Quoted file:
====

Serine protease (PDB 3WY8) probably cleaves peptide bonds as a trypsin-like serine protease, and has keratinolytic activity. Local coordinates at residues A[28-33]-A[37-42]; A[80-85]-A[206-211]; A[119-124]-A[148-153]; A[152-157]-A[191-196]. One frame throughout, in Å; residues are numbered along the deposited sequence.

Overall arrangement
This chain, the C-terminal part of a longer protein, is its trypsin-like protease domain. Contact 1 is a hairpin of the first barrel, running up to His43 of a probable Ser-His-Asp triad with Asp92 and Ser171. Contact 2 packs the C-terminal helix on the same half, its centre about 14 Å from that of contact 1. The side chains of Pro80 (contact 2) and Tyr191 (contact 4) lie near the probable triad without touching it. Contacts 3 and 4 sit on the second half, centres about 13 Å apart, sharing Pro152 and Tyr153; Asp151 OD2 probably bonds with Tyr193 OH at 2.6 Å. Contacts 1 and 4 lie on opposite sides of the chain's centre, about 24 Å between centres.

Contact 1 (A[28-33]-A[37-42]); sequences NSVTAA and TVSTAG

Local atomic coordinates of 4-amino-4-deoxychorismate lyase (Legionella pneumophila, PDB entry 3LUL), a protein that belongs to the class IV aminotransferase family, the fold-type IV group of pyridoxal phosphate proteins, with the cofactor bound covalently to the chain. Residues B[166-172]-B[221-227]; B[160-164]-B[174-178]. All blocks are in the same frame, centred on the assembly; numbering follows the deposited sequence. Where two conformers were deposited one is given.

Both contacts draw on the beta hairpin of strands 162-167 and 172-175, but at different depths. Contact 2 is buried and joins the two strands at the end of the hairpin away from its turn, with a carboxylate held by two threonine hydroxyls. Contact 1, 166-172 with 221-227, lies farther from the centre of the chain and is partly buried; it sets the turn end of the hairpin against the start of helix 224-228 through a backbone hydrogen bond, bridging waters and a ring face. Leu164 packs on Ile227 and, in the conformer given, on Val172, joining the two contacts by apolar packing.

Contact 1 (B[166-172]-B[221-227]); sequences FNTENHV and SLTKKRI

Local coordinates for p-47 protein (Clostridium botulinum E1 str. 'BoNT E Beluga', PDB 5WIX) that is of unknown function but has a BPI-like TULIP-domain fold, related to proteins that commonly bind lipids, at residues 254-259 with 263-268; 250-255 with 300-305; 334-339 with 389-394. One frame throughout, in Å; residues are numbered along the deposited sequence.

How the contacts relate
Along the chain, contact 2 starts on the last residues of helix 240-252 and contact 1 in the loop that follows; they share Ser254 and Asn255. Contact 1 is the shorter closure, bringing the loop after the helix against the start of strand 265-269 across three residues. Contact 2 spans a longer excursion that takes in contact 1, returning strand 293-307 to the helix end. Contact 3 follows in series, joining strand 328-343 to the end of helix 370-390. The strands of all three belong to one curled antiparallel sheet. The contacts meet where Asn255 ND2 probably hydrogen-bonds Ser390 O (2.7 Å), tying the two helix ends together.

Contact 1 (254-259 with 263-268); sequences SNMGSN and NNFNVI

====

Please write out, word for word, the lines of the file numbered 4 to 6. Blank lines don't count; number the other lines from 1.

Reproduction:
Contact 1 (A[28-33]-A[37-42]); sequences NSVTAA and TVSTAG

Local atomic coordinates of 4-amino-4-deoxychorismate lyase (Legionella pneumophila, PDB entry 3LUL), a protein that belongs to the class IV aminotransferase family, the fold-type IV group of pyridoxal phosphate proteins, with the cofactor bound covalently to the chain. Residues B[166-172]-B[221-227]; B[160-164]-B[174-178]. All blocks are in the same frame, centred on the assembly; numbering follows the deposited sequence. Where two conformers were deposited one is given.

Both contacts draw on the beta hairpin of strands 162-167 and 172-175, but at different depths. Contact 2 is buried and joins the two strands at the end of the hairpin away from its turn, with a carboxylate held by two threonine hydroxyls. Contact 1, 166-172 with 221-227, lies farther from the centre of the chain and is partly buried; it sets the turn end of the hairpin against the start of helix 224-228 through a backbone hydrogen bond, bridging waters and a ring face. Leu164 packs on Ile227 and, in the conformer given, on Val172, joining the two contacts by apolar packing.